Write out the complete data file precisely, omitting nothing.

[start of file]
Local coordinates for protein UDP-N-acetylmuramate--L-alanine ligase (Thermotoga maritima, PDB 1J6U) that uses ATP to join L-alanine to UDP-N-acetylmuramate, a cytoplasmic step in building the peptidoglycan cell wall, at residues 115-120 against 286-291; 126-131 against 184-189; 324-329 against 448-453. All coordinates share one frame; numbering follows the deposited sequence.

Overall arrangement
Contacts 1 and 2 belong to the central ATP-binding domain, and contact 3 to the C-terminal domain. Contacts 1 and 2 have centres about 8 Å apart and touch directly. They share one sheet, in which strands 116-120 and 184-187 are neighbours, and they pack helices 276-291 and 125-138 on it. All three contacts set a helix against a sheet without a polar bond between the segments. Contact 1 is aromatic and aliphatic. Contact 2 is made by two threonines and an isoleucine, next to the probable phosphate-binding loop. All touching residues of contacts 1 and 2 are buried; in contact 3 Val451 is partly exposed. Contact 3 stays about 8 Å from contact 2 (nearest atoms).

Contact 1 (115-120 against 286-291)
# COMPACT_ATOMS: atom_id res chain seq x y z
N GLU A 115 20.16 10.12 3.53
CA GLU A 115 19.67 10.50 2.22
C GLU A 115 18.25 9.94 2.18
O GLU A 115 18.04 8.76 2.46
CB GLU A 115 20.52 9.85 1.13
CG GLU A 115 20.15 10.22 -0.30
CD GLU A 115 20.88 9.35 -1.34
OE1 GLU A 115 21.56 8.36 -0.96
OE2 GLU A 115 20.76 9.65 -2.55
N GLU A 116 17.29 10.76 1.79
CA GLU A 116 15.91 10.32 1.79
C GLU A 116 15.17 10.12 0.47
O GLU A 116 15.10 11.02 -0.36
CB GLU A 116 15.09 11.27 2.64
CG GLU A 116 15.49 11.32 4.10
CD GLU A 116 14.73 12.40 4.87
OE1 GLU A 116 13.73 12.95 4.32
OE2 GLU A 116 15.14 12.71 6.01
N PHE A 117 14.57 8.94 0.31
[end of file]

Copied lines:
Local coordinates for protein UDP-N-acetylmuramate--L-alanine ligase (Thermotoga maritima, PDB 1J6U) that uses ATP to join L-alanine to UDP-N-acetylmuramate, a cytoplasmic step in building the peptidoglycan cell wall, at residues 115-120 against 286-291; 126-131 against 184-189; 324-329 against 448-453. All coordinates share one frame; numbering follows the deposited sequence.

Overall arrangement
Contacts 1 and 2 belong to the central ATP-binding domain, and contact 3 to the C-terminal domain. Contacts 1 and 2 have centres about 8 Å apart and touch directly. They share one sheet, in which strands 116-120 and 184-187 are neighbours, and they pack helices 276-291 and 125-138 on it. All three contacts set a helix against a sheet without a polar bond between the segments. Contact 1 is aromatic and aliphatic. Contact 2 is made by two threonines and an isoleucine, next to the probable phosphate-binding loop. All touching residues of contacts 1 and 2 are buried; in contact 3 Val451 is partly exposed. Contact 3 stays about 8 Å from contact 2 (nearest atoms).

Contact 1 (115-120 against 286-291)
# COMPACT_ATOMS: atom_id res chain seq x y z
N GLU A 115 20.16 10.12 3.53
CA GLU A 115 19.67 10.50 2.22
C GLU A 115 18.25 9.94 2.18
O GLU A 115 18.04 8.76 2.46
CB GLU A 115 20.52 9.85 1.13
CG GLU A 115 20.15 10.22 -0.30
CD GLU A 115 20.88 9.35 -1.34
OE1 GLU A 115 21.56 8.36 -0.96
OE2 GLU A 115 20.76 9.65 -2.55
N GLU A 116 17.29 10.76 1.79
CA GLU A 116 15.91 10.32 1.79
C GLU A 116 15.17 10.12 0.47
O GLU A 116 15.10 11.02 -0.36
CB GLU A 116 15.09 11.27 2.64
CG GLU A 116 15.49 11.32 4.10
CD GLU A 116 14.73 12.40 4.87
OE1 GLU A 116 13.73 12.95 4.32
OE2 GLU A 116 15.14 12.71 6.01
N PHE A 117 14.57 8.94 0.31